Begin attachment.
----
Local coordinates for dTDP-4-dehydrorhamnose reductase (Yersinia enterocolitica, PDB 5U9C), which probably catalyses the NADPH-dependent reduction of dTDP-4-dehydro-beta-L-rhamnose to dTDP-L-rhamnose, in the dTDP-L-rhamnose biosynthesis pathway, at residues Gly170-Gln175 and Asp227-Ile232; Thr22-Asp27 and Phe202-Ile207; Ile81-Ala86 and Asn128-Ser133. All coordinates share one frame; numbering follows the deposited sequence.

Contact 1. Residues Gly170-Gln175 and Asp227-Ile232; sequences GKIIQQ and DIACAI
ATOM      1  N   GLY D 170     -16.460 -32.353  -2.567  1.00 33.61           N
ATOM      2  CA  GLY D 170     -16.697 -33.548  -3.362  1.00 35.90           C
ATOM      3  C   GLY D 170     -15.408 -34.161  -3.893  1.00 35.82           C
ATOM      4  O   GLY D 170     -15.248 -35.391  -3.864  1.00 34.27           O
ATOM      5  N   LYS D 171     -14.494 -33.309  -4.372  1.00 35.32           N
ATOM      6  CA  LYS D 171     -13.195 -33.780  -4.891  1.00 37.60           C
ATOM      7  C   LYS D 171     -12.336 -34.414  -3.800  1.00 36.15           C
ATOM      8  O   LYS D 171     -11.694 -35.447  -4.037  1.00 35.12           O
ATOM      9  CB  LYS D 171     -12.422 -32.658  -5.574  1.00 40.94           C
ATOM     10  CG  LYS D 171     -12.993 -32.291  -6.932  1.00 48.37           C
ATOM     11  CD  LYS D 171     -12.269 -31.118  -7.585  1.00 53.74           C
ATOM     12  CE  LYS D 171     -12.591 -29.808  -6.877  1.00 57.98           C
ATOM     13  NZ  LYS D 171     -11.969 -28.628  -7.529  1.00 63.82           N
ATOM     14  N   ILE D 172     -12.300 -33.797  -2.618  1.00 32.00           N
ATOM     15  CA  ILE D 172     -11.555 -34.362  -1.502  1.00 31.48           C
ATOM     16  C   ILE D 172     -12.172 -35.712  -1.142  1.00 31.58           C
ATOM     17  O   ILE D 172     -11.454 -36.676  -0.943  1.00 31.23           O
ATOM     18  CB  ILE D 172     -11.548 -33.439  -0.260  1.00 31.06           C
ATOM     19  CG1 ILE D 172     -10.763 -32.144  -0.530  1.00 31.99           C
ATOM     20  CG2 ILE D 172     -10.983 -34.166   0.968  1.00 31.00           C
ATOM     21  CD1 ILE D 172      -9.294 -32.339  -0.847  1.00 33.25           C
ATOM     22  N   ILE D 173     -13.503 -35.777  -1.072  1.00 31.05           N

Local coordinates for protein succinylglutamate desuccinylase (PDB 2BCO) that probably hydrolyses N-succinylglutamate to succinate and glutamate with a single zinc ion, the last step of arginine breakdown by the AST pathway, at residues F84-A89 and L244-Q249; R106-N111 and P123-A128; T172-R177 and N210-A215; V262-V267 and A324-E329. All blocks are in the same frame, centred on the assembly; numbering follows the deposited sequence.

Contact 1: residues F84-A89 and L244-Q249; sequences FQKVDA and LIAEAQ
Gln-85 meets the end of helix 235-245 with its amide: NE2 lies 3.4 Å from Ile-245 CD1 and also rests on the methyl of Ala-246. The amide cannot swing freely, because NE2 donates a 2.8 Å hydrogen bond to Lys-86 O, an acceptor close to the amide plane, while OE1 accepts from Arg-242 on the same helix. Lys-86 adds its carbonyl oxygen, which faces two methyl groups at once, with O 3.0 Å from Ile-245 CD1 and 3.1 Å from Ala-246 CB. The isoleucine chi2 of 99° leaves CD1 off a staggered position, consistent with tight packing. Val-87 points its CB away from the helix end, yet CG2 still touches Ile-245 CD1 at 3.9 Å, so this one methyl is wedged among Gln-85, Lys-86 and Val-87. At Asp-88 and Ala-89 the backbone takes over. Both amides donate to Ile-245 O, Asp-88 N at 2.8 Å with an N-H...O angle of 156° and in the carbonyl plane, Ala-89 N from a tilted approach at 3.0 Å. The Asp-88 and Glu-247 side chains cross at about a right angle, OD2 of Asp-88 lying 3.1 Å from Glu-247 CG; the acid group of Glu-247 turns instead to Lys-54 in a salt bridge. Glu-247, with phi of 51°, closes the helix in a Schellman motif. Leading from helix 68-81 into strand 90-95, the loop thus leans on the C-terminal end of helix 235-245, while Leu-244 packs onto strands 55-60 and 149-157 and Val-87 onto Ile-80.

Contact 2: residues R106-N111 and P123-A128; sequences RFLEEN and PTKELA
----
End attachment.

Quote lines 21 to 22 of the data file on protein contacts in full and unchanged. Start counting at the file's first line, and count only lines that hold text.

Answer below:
ATOM     19  CG1 ILE D 172     -10.763 -32.144  -0.530  1.00 31.99           C
ATOM     20  CG2 ILE D 172     -10.983 -34.166   0.968  1.00 31.00           C